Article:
By: Marcus J. Hopkins, Blogger
On Wednesday, April 26th, 2018, Elizabeth Paukstis, Public Policy Director for the National Viral Hepatitis Roundtable (NVHR), joined me in Washington, DC to deliver presentations about Linkages to Care for Current/Former Incarcerated Citizens Living with Hepatitis C. This was the second such meeting held by the Community Access National Network (CANN) in as many years dedicated to the topic of correctional healthcare.
My presentation – Viral Hepatitis in Correctional Settings – included original research conducted by CANN that attempted gather the testing protocols for Hepatitis B (HBV) and Hepatitis C (HCV) from Departments/Divisions of Corrections (DOCs) in all fifty states and the District of Columbia. The findings of this research are as follows:
- Only fourteen (14) states publicly post specific protocols on their state DOC websites
- Twenty-five (25) states require or offer HBV testing during intake
- Thirty-two (32) states require or offer HCV testing during intake
- Only seven (7) states follow the Federal Board of Prisons’ (BOP) recommendation of offering HBV testing using an Opt-Out delivery model (informed refusal)
- Only fifteen (15) states offer HCV testing using an Opt-Out delivery model
- Twenty-three (23) states only test for HBV on inmate request or if they meet clinical criteria (e.g. – inmate has HIV, contact with someone who has HBV, injection drug use)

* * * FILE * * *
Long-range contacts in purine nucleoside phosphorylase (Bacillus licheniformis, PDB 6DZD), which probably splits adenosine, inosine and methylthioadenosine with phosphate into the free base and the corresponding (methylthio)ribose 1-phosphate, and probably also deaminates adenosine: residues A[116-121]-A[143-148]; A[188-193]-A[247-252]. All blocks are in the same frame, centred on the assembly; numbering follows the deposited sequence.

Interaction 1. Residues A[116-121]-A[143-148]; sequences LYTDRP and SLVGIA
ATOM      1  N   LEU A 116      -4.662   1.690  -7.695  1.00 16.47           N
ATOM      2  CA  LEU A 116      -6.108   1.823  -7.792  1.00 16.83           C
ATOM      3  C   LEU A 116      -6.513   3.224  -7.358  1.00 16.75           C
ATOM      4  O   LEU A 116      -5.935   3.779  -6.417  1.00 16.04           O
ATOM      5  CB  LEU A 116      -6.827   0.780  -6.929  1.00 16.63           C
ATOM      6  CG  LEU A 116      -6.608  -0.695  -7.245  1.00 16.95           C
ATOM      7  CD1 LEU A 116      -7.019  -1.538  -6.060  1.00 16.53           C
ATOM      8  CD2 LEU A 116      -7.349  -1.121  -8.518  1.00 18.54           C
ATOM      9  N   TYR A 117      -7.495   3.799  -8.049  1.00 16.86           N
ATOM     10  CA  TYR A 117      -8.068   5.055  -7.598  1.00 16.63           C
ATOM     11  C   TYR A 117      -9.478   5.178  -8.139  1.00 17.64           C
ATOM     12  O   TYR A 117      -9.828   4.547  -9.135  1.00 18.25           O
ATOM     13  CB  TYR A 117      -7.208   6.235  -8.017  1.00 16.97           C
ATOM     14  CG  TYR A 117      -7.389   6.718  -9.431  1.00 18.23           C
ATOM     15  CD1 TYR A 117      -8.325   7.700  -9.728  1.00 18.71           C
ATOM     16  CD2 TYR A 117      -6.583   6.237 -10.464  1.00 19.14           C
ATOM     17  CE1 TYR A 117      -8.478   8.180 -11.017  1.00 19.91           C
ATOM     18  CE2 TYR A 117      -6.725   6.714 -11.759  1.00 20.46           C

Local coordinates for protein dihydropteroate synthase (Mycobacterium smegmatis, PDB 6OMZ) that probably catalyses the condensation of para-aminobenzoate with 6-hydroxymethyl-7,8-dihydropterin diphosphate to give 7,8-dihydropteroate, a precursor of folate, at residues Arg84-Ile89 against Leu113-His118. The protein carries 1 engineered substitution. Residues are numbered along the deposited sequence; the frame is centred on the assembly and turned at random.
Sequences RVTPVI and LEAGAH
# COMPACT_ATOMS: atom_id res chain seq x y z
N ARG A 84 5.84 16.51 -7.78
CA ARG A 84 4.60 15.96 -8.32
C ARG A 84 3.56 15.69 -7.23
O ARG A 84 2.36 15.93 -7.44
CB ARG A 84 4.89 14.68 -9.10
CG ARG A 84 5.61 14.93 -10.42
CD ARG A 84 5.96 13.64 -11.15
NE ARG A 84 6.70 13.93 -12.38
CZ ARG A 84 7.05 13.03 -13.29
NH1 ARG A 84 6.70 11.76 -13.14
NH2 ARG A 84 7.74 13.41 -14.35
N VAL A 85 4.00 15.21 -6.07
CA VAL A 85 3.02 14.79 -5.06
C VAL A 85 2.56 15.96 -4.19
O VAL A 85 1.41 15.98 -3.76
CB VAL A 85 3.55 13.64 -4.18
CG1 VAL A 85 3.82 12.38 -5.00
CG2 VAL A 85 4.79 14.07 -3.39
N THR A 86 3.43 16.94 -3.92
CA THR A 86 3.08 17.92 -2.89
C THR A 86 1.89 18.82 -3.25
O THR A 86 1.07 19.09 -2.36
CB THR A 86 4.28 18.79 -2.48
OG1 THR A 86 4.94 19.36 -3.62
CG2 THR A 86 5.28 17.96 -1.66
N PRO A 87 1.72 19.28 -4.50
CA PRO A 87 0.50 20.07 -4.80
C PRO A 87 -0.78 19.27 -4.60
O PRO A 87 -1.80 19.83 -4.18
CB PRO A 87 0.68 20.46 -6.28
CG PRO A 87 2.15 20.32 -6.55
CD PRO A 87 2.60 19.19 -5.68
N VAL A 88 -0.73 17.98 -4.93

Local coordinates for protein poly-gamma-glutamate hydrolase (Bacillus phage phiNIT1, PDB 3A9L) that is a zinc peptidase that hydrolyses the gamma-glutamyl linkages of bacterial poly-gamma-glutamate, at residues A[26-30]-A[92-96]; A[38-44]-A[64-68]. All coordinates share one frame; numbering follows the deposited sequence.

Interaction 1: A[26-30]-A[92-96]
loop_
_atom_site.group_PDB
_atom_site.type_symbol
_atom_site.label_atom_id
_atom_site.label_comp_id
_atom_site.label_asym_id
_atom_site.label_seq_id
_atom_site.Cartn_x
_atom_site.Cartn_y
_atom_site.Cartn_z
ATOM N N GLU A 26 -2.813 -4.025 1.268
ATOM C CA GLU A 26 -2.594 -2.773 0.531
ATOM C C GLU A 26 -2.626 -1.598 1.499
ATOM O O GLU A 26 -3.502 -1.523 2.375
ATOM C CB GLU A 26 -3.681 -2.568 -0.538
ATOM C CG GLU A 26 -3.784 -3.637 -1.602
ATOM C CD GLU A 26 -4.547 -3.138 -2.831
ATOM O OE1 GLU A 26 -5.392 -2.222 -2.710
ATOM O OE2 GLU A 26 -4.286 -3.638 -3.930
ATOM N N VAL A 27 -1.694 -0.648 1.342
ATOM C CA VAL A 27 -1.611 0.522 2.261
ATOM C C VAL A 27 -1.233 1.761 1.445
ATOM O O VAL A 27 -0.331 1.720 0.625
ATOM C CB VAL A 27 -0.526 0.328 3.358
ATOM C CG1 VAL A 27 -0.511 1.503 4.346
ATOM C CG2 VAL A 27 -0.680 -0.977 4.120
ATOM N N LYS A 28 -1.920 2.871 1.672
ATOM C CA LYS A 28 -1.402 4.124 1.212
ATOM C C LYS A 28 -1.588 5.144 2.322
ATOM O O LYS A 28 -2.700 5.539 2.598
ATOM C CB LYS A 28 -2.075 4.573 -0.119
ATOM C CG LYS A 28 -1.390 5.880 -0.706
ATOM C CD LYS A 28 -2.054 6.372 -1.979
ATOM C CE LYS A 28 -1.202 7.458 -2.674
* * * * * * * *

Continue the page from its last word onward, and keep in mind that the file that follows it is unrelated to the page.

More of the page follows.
- Seventeen (17) states only test for HCV on inmate request or if they meet clinical criteria (Hopkins, 2018)
My report can be found here.
Ms. Paukstis’ presentation – Hepatitis C and Incarceration: Policy Proposals and Challenges – focused on treatment statistics within prisons, the challenges prisons face when procuring prescription drugs, provided a case study regarding Mississippi’s myriad issues related to HCV in their prison populations. Highlights of this presentation include:
- An estimated 17% of inmates in U.S. state prisons are infected with HCV
- Less than 1% (0.89%) of those known to have HCV were receiving treatment in 2016
- The Federal BOP receives at least a 24% discount on HCV drugs – a discount to which state prisons are not privy
- State prisons are not eligible for discounts under the Federal 340B Drug Pricing Program
- Incarcerated persons face an additional risk of having their sentences extended if they are charged with “endangerment by bodily substance” (causing a correctional employee, visitor, or another inmate to come into contact with blood, seminal fluid, urine, feces, or saliva)
- Hopkins, M.J. (2018, April 25). Viral Hepatitis in Correctional Settings. Washington, DC: Community Access National Network. Retrieved from: http://www.tiicann.org/urls/2018_CANN_Presentation_Viral_Hepatitis_Correctional_Settings_04-25-18_HOPKINS.pdf
- Paukstis, E. (2018, April 25). Hepatitis C and Incarceration: Policy Proposals and Challenges. Washington, DC: National Viral Hepatitis Roundtable. Retrieved from: http://www.tiicann.org/urls/2018_CANN_Presentation_Viral_Hepatitis_Correctional_Settings_04-25-18_PAUKSTIS.pdf
Disclaimer: HEAL Blogs do not necessarily reflect the views of the Community Access National Network (CANN), but rather they provide a neutral platform whereby the author serves to promote open, honest discussion about Hepatitis-related issues and updates. Please note that the content of some of the HEAL Blogs might be graphic due to the nature of the issues being addressed in it.